A cocoa farmer then was considered a person of status in his community. The village elders of today can recall the lifestyle and operations of the cocoa farmer in the prime years of their life. The cocoa farmer then was a dedicated full-time farmer who spent long hours on his holding. As a result of such interest, the cocoa farms were well established. They were relatively free of pest and the yields and financial returns were very much in keeping with the efforts put into operation. Cocoa provided the farmer and his family with a comfortable standard of living.
But by the 1970s, the situation changed drastically. By then, the prominence and status once afforded to the cocoa farmer had disappeared, as cocoa no longer was considered a priority crop in Tobago’s agriculture.
And as if to confirm this fact, the Cocoa Rehabilitation Board was disbanded in 1970, and the Estate Propagation Officers were incorporated into the Ministry of Agriculture as Agricultural Assistants.
Why was this so? What were the circumstances responsible for this turn around?
To the present-day farmers, there are three main factors worth considering:
1. The low priority which, after mid-century the government and society in general accorded to cocoa,
2. The high cost of labour since then and
3. The unceasing attack from pests, particularly the parrot.
The old-timers believe that the government of the day had deliberately underplayed agriculture as a mainstay of this country’s economy. To them, it seemed that the government’s interest had shifted to oil and its related side industries without there being practical support for the production of cocoa, such as was evident in the earlier half of the century.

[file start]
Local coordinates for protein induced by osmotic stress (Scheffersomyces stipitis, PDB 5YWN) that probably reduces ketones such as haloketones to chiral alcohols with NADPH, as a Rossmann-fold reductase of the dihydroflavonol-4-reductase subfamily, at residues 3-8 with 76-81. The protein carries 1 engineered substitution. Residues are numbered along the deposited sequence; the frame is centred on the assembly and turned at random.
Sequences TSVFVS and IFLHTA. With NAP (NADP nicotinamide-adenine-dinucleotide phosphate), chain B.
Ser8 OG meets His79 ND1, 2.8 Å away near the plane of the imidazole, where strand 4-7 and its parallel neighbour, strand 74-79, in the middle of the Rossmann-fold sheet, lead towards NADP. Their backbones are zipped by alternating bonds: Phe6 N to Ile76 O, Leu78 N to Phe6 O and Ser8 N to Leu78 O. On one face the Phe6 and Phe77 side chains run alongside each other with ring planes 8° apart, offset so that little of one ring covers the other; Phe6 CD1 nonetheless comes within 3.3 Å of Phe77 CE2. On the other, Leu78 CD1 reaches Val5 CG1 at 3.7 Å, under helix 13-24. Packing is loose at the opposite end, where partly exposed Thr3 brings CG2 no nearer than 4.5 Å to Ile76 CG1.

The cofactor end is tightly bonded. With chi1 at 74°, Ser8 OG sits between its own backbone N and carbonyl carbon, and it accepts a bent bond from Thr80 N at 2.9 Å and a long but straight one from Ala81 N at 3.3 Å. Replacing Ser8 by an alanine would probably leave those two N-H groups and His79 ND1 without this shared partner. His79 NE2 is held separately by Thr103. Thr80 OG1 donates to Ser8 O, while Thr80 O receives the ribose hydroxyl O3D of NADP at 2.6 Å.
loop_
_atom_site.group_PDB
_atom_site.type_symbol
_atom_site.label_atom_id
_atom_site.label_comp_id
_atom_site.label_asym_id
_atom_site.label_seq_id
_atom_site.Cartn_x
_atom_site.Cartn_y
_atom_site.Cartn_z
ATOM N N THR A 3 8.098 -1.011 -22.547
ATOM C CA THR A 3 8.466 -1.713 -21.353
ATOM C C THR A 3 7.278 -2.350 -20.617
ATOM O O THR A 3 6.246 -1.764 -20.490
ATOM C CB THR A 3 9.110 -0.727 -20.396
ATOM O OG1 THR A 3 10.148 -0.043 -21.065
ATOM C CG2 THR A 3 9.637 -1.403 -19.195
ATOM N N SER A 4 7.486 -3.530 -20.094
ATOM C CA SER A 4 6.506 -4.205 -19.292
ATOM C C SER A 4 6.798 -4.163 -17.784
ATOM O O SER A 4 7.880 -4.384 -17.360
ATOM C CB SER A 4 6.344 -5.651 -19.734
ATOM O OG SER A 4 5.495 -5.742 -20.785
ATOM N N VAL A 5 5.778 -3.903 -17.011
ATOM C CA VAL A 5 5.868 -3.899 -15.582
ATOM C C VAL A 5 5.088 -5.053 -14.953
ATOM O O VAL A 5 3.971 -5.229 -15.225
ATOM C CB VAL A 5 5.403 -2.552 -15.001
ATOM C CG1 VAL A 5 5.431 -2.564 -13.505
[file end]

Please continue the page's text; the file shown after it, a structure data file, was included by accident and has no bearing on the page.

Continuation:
Some farmers request the services of the Game Wardens who, on request, would assist by shooting the parrots.
This action would scare the birds for about one to two weeks after which they return. For those who do not request the services of the Game Wardens and are not about to help themselves, the pests are left to feed undisturbed.
The fact that cocoa has been one crop for which there had always been a consistent demand and price, because of the fine flavour product for which this country is famous, ought to have spurred governments to give this industry much more support than received in these years.
Notwithstanding the above factors, some commentators contend that many farmers now are primarily part-time farmers and, as such, do not spend quality time on their holdings.
There is a feeling that this type of farmer neither spends sufficient money on fertilizers nor sufficient time on weed control and other agronomic practices. Further, any cocoa harvested and sold by such farmers is regarded as profit, and is utilized with little thought to re-investment.
In Tobago at present – Even thou cocoa is not considered a high priority crop in Tobago’s agriculture – The Department of Agriculture in the Division of Agriculture, Marine Affairs, Marketing and the Environment of the Tobago House of Assembly, The Tobago Cocoa Farmers Associations, Tobago Cocoa Estates W.I. Ltd and the few chocolatiers are working feverishly to revitalize cocoa production and the chocolate industry on the island and in making it a household name locally, regionally and internationally.